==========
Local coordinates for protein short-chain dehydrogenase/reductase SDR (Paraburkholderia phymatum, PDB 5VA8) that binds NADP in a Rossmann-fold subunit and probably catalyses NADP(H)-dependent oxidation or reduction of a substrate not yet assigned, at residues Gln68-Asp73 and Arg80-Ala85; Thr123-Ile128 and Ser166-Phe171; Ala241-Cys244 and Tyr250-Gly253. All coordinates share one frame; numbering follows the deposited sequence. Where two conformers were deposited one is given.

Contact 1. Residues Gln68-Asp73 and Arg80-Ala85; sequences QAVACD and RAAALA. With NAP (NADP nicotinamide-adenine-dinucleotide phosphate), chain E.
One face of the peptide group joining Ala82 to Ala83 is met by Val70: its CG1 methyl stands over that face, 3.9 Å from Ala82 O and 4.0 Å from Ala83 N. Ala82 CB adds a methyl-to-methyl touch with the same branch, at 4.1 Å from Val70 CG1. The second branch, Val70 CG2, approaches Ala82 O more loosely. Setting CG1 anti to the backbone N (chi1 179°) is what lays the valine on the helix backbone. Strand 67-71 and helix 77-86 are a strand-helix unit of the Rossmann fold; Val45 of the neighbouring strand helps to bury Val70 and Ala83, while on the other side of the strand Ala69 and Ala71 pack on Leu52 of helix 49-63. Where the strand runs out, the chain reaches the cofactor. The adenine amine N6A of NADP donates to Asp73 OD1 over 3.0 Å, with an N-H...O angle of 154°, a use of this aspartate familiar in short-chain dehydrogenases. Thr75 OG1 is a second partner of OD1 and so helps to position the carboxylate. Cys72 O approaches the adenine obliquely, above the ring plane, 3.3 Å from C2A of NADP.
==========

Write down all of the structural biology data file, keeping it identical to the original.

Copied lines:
Local coordinates for protein short-chain dehydrogenase/reductase SDR (Paraburkholderia phymatum, PDB 5VA8) that binds NADP in a Rossmann-fold subunit and probably catalyses NADP(H)-dependent oxidation or reduction of a substrate not yet assigned, at residues Gln68-Asp73 and Arg80-Ala85; Thr123-Ile128 and Ser166-Phe171; Ala241-Cys244 and Tyr250-Gly253. All coordinates share one frame; numbering follows the deposited sequence. Where two conformers were deposited one is given.

Contact 1. Residues Gln68-Asp73 and Arg80-Ala85; sequences QAVACD and RAAALA. With NAP (NADP nicotinamide-adenine-dinucleotide phosphate), chain E.
One face of the peptide group joining Ala82 to Ala83 is met by Val70: its CG1 methyl stands over that face, 3.9 Å from Ala82 O and 4.0 Å from Ala83 N. Ala82 CB adds a methyl-to-methyl touch with the same branch, at 4.1 Å from Val70 CG1. The second branch, Val70 CG2, approaches Ala82 O more loosely. Setting CG1 anti to the backbone N (chi1 179°) is what lays the valine on the helix backbone. Strand 67-71 and helix 77-86 are a strand-helix unit of the Rossmann fold; Val45 of the neighbouring strand helps to bury Val70 and Ala83, while on the other side of the strand Ala69 and Ala71 pack on Leu52 of helix 49-63. Where the strand runs out, the chain reaches the cofactor. The adenine amine N6A of NADP donates to Asp73 OD1 over 3.0 Å, with an N-H...O angle of 154°, a use of this aspartate familiar in short-chain dehydrogenases. Thr75 OG1 is a second partner of OD1 and so helps to position the carboxylate. Cys72 O approaches the adenine obliquely, above the ring plane, 3.3 Å from C2A of NADP.